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1778: Poly-Proline Helix Design: Round 5
Status: Closed

Summary

Name: 1778: Poly-Proline Helix Design: Round 5
Status: Closed
Created: 12/26/2019
Points: 100
Expired: 01/02/2020 - 23:00
Difficulty: Intermediate
Description: This is the fifth puzzle in the poly-proline helix design series! We have shortened the helix to six residues while keeping the 80 residue protein that you are familiar with to make it easier to satisfy the polar atoms. All residues are mutable. We want satisfying the buried oxygens on the helix with hydrogen bonds to be a priority because if they are not, then the protein cannot fold. We hope to introduce a buried polars score filter soon to help you identify which residues are buried. Until then, hydrogen bonds are visible by selecting 'Show advanced GUI' in General Options in the Menu tab, and then selecting 'Show bonds (loop)' and 'Show bondable atoms' in the View tab. Happy Folding!
Categories: Design, Overall

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Comments

neilpg628's picture
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Joined: 08/01/2019
Groups: Foldit Staff
Objectives

Residue Count (max +100)
Penalizes a residue count above 80 by 20 Foldit points per additional residue. The count is capped at 85.

NinjaGreg's picture
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Groups: Go Science
Satisfying oxygens

You may need to create a bonus of, say 250 points for each hbond to an oxygen on that backbone to get people to focus on that. Maybe more, you'd have to play with it. Then it wouldn't be the best protein around the poly-proline helix, that sort of encloses or sits next to it.

neilpg628's picture
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Satisfying oxygens

That's a good idea! I'll see if it can be done.

NinjaGreg's picture
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hard to make bonds to oxygens!

I don't know about others, but I've found it near impossible to first, make an hbond to the polypropylene, then second to keep it bonded once the bands are removed. It seems like the repulsion of the backbones is stronger than the bonding.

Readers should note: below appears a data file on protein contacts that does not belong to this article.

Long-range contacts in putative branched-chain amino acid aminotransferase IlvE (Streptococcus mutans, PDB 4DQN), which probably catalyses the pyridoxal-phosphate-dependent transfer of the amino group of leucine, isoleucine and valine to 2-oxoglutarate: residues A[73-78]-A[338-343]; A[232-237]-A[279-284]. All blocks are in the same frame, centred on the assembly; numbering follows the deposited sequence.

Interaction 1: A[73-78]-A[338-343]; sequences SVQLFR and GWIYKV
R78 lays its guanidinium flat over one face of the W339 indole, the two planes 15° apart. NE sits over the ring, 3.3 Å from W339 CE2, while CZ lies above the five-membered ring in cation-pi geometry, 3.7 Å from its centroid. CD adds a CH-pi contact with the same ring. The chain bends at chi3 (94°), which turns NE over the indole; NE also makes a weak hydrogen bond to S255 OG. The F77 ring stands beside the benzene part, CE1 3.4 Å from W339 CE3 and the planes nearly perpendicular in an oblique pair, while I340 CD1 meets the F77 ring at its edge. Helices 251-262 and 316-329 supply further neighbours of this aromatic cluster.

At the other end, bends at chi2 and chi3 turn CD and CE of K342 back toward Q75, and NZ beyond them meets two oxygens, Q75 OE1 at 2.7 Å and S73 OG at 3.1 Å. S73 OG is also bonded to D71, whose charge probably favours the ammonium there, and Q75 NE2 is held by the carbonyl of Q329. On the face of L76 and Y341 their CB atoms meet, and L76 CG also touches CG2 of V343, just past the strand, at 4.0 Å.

neilpg628's picture
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Hbonds

That's rather interesting. Could you share some solutions that had bonds before bands were removed? We'll look into what is causing repulsion.

jeff101's picture
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Proline Scoring

On 1778, I've been relying on the prolines to spontaneously hydrogen-bond to nearby residues. Very few prolines have done so, and when they have, their Bonding subscores have been low, like 3-5.

Can other proline subscores besides Bonding contribute to the stability of our poly-proline strands? Clashing? Pairwise? Packing? Hiding? Ideality? Backbone? Sidechain? Reference? Don't we really just want the best total scores we can get for the prolines in our poly-proline strands? Also, which subscores best reflect hydrophobic interactions? How about pi-stacking between a proline and nearby aromatic sidechains like his, phe, pro, trp, or tyr? Which subscores best reflect that?

One bonus/filter/objective I think you need for these puzzles should count how many prolines our structures have. This bonus might help prolines not get mutated away by recipes.

Also, for general hydrogen-bonds, do some directions for the hydrogen-bonds work better than others? Like if you have an N-H hydrogen-bonded strongly to an O=C, do all 4 atoms roughly form a line? What about for an O-H hydrogen-bonded strongly to an O=C, a bit like in water? Are all 4 atoms roughly in a line?

Thanks!

neilpg628's picture
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Proline Scoring

Thanks for the feedback!
We are interested in solutions that have Hbonds but score poorly. Sharing these solutions would help us understand why satisfying these polar atoms causes a drop in score.
Foy hydrogen bonds, it is true that if the atoms are in line, the interaction is strongest for a given distance.

bkoep's picture
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Joined: 11/15/2012
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Yes!

To elaborate a bit more:
It's true that all of the sub-scores contribute to the stability of the poly-proline helix (hydrophobic interactions are captured by Hiding and Packing subscores).

However, we are especially worried about unsatisfied polar atoms here, because they are poorly modeled in Foldit. An unsatisfied polar atom is essentially a deal-breaker for protein folding, but this is difficult to model with our score function. Pi-stacking is also poorly captured in Foldit—but we should note that proline won't really participate in pi-stacking anyway, since it is not aromatic.

Hydrogen bonds are certainly directional! It's more important that the the donor O-H or N-H points directly at the acceptor (i.e. 3 atoms in line, with H in the middle); the alignment of the 4th atom is less strict. For details about H-bond geometry in Foldit, see Figure 3 in this reference.

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